The Futurama Writers Had One Rule For Professor Farnsworth's Character

The "Futurama" character Professor Hubert J. Farnsworth (voiced by Billy West) was named after Philo T. Farnsworth (1906 – 1971), the inventor of the world's first all-electronic image pickup device, better known to the masses as the television tube. The real Farnsworth has many other patents besides, mostly involving electronic imaging, radio, or nuclear fusion. He is one of the most important engineers in the history of broadcast media. 

Prof. Farnsworth on "Futurama" is also an inventor with multiple patents, although his inventions tend to drift into the realm of crackpot lunacy. Prof. Farnsworth has an entire bank of doomsday devices, invented a smelloscope that can detect the odors of distant heavenly bodies, once kept a monkey whose tiny bowler hat granted him extreme intelligence, and often makes use of the fing-longer, which is a glove sporting an index finger the length of a billiard cue. That latter device is used more often than one might assume. 

Also notable about the professor is his age. In one episode, he revealed he was 160 years old, although that was before a run-in with a time-altering whirlpool that aged him up even further. Additionally — according to Matt Groening on one of the "Futurama" DVD commentary tracks — the "Futurama" animators were instructed to never show the Professor's eyeballs (he always wear his very thick glasses). 

And, as regular "Futurama" writer Eric Kaplan revealed on a 2022 episode of the "What's In My Head" podcast, the Professor was to never, ever fall into the trap of becoming a cliché "dirty old man."

Dirty old men throughout history

The cliché of the Dirty Old Man archetype, of course, is as old as ancient literature. Lascivious old men can be found in Shakespeare, Molière, and Commedia dell'arte (in the Pantalone character). The aged male who repeatedly says creepy, sexual things about younger women is a trope that many writers fall back on today, and they still crop up on the regular; remember Herbert the Pervert from "Family Guy?" Many TV writers — through no fault of their own — tend to fall back on traditional structures and archetypes as a form of shorthand. Once the easy parts have been communicated, the story proper can be told. Evidently, the showrunners on "Futurama" wanted to avoid Dirty Old Man with the Professor, as — as Kaplan recalls — was a specific decree:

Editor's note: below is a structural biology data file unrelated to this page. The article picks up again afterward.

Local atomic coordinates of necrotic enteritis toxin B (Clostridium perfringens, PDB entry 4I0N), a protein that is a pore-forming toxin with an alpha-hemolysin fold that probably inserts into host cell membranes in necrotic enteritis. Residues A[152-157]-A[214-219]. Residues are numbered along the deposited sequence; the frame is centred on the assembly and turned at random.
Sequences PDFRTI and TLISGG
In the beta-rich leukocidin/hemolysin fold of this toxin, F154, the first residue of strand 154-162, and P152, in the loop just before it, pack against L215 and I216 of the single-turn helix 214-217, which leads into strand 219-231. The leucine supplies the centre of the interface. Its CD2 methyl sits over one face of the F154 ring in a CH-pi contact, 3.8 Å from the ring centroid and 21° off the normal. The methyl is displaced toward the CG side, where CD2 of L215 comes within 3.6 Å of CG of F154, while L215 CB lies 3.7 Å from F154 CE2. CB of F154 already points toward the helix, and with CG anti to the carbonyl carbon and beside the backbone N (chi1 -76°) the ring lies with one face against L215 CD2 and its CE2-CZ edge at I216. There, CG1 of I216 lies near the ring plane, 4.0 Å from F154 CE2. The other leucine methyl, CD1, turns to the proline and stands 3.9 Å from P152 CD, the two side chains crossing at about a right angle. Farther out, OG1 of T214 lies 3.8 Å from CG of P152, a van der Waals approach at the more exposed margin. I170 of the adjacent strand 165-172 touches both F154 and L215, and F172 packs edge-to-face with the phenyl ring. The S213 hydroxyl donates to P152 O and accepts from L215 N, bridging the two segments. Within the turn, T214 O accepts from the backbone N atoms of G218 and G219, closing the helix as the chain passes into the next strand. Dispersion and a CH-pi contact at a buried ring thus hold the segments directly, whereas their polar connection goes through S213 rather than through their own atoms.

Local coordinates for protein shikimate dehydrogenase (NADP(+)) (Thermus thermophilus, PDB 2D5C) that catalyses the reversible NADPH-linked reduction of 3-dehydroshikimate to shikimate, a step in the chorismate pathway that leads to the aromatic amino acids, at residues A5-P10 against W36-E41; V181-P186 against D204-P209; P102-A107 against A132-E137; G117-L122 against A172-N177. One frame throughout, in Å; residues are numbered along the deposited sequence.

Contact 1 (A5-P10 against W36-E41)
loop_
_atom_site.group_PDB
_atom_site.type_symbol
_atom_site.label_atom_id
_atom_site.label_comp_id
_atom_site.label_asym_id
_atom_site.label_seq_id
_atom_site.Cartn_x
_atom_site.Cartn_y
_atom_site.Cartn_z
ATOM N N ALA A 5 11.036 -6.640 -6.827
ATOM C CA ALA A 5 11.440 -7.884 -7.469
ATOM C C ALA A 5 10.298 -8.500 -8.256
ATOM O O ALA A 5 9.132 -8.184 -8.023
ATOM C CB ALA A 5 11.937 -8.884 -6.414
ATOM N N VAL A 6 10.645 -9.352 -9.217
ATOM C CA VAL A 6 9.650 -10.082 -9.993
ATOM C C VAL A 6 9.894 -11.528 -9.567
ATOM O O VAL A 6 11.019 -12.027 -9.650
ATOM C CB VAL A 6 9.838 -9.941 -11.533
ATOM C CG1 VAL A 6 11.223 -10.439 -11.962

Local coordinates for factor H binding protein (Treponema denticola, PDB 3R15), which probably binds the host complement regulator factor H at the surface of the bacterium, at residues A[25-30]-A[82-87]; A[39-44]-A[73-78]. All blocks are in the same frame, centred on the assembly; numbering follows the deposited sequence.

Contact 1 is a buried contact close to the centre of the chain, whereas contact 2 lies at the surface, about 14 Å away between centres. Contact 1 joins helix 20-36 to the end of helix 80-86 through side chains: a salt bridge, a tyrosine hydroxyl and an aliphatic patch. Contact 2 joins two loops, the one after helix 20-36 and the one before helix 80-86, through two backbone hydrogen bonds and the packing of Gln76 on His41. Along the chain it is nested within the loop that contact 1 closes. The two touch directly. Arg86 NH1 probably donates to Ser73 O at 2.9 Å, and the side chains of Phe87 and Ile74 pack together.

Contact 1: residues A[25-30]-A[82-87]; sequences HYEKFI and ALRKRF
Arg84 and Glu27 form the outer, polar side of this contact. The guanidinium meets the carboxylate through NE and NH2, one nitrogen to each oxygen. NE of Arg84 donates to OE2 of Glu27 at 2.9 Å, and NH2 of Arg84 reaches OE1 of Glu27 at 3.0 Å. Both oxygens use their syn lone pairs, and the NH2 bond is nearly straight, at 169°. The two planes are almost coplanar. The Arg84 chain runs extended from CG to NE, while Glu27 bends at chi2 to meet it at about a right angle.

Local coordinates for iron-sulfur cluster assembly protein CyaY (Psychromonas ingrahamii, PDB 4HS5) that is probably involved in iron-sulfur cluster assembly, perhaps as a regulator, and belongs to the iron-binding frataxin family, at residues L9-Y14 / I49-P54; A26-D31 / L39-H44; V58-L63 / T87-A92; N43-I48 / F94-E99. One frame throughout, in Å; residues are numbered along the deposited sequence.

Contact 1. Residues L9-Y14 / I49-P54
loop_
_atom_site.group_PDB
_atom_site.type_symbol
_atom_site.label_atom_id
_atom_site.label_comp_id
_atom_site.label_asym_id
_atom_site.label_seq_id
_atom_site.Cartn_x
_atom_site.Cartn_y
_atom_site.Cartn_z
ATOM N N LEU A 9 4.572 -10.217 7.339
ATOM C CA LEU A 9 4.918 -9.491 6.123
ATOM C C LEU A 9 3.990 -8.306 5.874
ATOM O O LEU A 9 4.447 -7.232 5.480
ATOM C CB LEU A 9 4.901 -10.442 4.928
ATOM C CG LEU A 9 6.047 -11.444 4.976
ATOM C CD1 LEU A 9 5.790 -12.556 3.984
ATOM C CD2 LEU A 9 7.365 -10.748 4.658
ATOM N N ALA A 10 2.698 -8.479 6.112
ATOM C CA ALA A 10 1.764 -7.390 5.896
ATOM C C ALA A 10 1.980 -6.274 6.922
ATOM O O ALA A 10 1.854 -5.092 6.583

"I remember a rule was the Professor is not, does not perv on younger women. He can be callous and weird, but he's not pervy. I thought that was an interesting rule."

The Professor can indeed be callous and weird. He doesn't seem to care much for the lives of his employees at Planet Express, and, as mentioned, owns a spate of doomsday devices. He is constantly experimenting on the people around him, swapping their brains, sending them forward in time, or resurrecting them from the dead. While generally ethical -—the Professor is at least more ethical than the evil corporate overlady Mom (Tress MacNeille) — he doesn't have many compunctions about tinkering with the fabric of life or killing guinea pigs

The Professor's love life

But, because of the writers' room decree, the Professor would never flirt with younger people, or make lascivious cracks about people's bodies. Very occasionally, of course, the Professor would let slip with a sexual comment. In "Anthology of Interest II" (January 6, 2002), Bender (John DiMaggio), having been transformed into a human, tries kissing the Professor on the mouth in a test of his sexuality. Bender complains that it wasn't arousing. The professor slyly disagrees. Additionally, in the episode "Neutopia" (June 23, 2011), all the male and female characters are divided by gender and forced to fend for themselves on a distant, deserted world. As sexism was a large theme of that episode, all the characters openly made many crass jokes about gender stereotypes, the Professor included. Generally speaking, however, the Professor was marked more by his mad scientist lunacy and his doddering old cluelessness than he was by his libido. 

This is not to say that the Professor was forbidden from romance. In "Three Hundred Big Boys" (June 15, 2003), the Professor uses a $300 tax rebate to buy a gloppy facial coating of living stem cells which temporarily de-aged him. As a young man, he romanced a young Goth woman, who used her rebate on a cosmetic alteration of her own. Also, a large part of the "Futurama" backstory was that the Professor, when he was a few decades younger, had a bitter affair with Mom, an affair that occasionally threatens to begin afresh. 

The professor, then, is a larger, more textured character than his libido. He's also an insane kook with little regard for human life, a streak of cruelty, and sometimes only a dim perception of the world around him. But he is no Dirty Old Man.